Following their surrender to the Japanese Imperial Army in East Java, Indonesia in 1942, around 200 Allied soldiers took to the hills around Malang to form pockets of guerilla resistance. They were eventually captured by the Kempetai, the military police arm of the Imperial Japanese Army and what resulted was a horrific war crime known as the Pig Basket atrocity.
The Allied soldiers were forced into 3-foot-long bamboo cages normally used to transport pigs and were loaded onto open rail cars headed for the sea. Some suggest that pig baskets were used because Indonesia, a predominantly Muslim country where contact with pigs is considered unholy, would have discouraged the locals from helping the soldiers.
Per reports, a 15-year Dutch girl named Elizabeth Van Kampen gave this eyewitness testimony: “At the beginning of October 1942 when my father and I walked over the main road near the coffee and rubber plantation Sumber Sewu, laying on the ridge of the Mount Semeru, when we heard trucks from a distance coming our way. We quickly hid behind the coffee bushes laying higher up than the road, (alas) we could see everything quite well. We saw 5 open trucks, they were loaded with bamboo baskets with therein laying white men. We heard the men screaming and crying for water and for help in English and Dutch. The baskets were piled up on the open trucks, they were driving direction Banyuwangi."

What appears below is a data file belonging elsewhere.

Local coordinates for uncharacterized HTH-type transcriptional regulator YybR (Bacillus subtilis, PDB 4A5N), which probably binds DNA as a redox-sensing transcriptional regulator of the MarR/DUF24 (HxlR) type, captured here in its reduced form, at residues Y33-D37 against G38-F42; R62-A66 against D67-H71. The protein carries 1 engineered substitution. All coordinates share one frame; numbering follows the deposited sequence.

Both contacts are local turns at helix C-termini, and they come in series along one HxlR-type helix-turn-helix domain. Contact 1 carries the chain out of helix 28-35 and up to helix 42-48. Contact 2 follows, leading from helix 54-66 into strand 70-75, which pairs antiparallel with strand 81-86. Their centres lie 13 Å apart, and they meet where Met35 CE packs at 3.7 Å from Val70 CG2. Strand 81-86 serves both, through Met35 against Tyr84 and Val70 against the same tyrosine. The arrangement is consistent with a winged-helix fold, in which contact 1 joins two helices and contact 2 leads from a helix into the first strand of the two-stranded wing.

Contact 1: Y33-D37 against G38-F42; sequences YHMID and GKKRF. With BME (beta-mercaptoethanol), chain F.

Already suffering from severe dehydration from the intense 100-degree Fahrenheit heat, the soldiers were then transferred to waiting boats upon arrival at their destination and taken out to sea off the coast of Surabaya.
The baskets were then tossed into the waters to be savagely mauled by sharks.
Although the commander of the Japanese forces in Java, Lieutenant Hitoshi Imamura was initially acquitted of the war crime by a Netherlands court, he was later sentenced to 10 years in prison by an Australian military court. He served his sentence from 1946-54 in Sugamo, Japan, and was then released.
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